Bullet Bra History: The Best Secrets of Vintage Lingerie

Bullet bra history is more complex than you might expect. Did you know that bras, as we know them today, were only invented in 1917? Before that time, women mainly used corsets to support their busts. Fast forward a few decades into the 1940s and 1950s, a particular bra known as the bullet bra became very popular.

But what is a bullet bra exactly? Why were vintage bras so pointy compared to modern bras? Who wore bullet bras back in the day? Keep reading more below to find all your answers.

What Is a Bullet Bra Exactly?

Bullet bras might look strange and even ridiculous today, but in the 1940s and 50s, they were regular underwear. Bullet bras might conjure the images of the famous sweater girls of the 1950s with their very dramatic, almost rocket-like busts, but in reality, few women were walking around with such dramatic silhouettes.

The bras that the sweater girl models of the 50s wore were exaggerated on purpose and it would have been next to impossible for them to walk around and run errands as usual, lest they poke someone’s eye out or knock over a shelf at the grocery store. However, normal women did wear bullet bras back in the day, though the bullet bras weren’t as exaggerated as you might think.

bullet bra history

Bullet bras, also called torpedo bras, actually began during the middle of World War 2 in the early 1940s. However, the bras of this period were not quite the bullet bras of the 1950s. Instead, these early bras had more of a gentle point. They had more shape and structure compared to the bras of the 1920s and 1930s which attempted to squash down the breasts rather than lift and shape them.

It was only in the late 1940s when Dior’s New Look started to take off that real bullet bras began to come to light (and to a defined point).

The Shape of Bullet Bras

The shape of bullet bras was made possible due to spiral stitching. Spiral stitching, as the name suggests, involves stitching the bra cups in a spiral shape. This method of stitching would form the fabric of the cup into more of a cone shape. The reason why this exaggerated type of bra became popular is that the 1950s was all about creating the perfect silhouette.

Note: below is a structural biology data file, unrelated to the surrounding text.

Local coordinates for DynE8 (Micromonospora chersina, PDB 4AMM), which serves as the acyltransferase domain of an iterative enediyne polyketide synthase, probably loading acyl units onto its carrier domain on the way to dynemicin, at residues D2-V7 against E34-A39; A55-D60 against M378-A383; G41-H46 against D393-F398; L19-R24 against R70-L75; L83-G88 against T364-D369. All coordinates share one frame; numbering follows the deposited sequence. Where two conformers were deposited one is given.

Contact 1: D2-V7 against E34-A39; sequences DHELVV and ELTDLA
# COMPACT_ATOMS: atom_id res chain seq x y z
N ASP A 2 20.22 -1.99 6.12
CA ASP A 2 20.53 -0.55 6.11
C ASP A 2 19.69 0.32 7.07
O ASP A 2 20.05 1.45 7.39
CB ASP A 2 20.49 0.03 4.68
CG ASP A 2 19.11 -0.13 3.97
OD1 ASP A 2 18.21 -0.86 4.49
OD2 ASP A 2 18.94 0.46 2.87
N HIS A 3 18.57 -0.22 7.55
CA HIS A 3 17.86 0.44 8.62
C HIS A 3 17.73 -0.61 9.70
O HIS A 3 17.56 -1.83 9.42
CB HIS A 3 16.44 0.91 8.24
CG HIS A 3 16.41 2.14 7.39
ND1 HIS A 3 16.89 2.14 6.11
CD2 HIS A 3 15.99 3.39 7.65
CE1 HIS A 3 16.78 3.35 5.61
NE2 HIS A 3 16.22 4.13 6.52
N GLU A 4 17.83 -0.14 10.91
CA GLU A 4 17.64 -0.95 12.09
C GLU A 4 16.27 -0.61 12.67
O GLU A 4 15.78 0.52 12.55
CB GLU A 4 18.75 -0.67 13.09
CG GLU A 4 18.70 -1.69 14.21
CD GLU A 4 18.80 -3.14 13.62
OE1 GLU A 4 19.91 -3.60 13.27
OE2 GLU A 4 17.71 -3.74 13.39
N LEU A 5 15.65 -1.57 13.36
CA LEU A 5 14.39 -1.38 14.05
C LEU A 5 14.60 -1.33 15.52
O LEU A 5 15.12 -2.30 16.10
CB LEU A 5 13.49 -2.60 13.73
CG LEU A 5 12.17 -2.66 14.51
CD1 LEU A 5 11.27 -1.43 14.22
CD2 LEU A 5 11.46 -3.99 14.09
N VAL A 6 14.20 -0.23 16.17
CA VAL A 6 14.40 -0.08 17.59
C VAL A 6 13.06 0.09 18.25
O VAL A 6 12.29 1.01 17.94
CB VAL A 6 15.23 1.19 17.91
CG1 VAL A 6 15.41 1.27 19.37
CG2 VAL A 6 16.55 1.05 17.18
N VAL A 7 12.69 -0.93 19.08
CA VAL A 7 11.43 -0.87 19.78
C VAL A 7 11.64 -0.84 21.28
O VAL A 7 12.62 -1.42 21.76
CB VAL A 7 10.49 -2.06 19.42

Having a narrow waist was very popular at the time. To emphasize the small size of the waist, it would only make sense to lift and shape the bust. If you were to try and wear a modern bra with a vintage dress, you would notice that the silhouette wouldn’t look quite right. This is because modern bras aim to follow the natural curve of the breast which can make a woman’s bust look somewhat low and flat. Even a pushup bra wouldn’t be able to fix this problem because the cups are still too rounded.

The Details

An example of bullet bra spiral stitching.

By forming the bra into more of a spiral cone shape, the breasts would be lifted higher off the ribcage. As a result, a woman’s body would look longer, slimmer, and curvier. The typical bullet bra that a woman would buy in the 1950s would not give the dramatic torpedo shape that you might see from a sweater girl model. Instead, a normal, everyday bullet bra would simply shape and lift the breast to maximize the woman’s silhouette.

This, of course, would provide a quite glamorous vintage look that many women desired and it can even make a woman’s body look younger due to the lifting and shaping effect.

If a woman was unable to fill out her 1950s bullet bra or wanted to have a more dramatic shape, she could add bullet bra pads to her bra. These pads would fill out the bra and bring it out to a longer point. These bras usually had an underwire built-in for additional support and lift.

Bullet bras remained popular for quite a long time because many movie stars such as Marilyn Monroe wore them starting in the 1940s and continuing into the 50s. Many women who went to see these movies wanted to look more like their favorite movie stars and, as a result, the bullet bra’s popularity skyrocketed.

The Decline of Bullet Bra History

This popularity came to a point in the late 1950s and early 60s. However, bullet bras did not entirely disappear. The more dramatic point of these bras became softer over the years. However, most bras throughout the 1960s, 1970s, and even 1980s still had some kind of very light pointed or conical structure to them.

It was only much more recently, beginning in the 1990s, that soft, rounded bra cups became popular. and bullet bra history started to fade out. As a result, bullet bras today look quite strange because we are so used to the appearance of rounded bras. Even so, there are quite a few vintage reproduction companies that still produce authentic bullet bras.

As a result, even though bullet bras are no longer popular, they never entirely died out.

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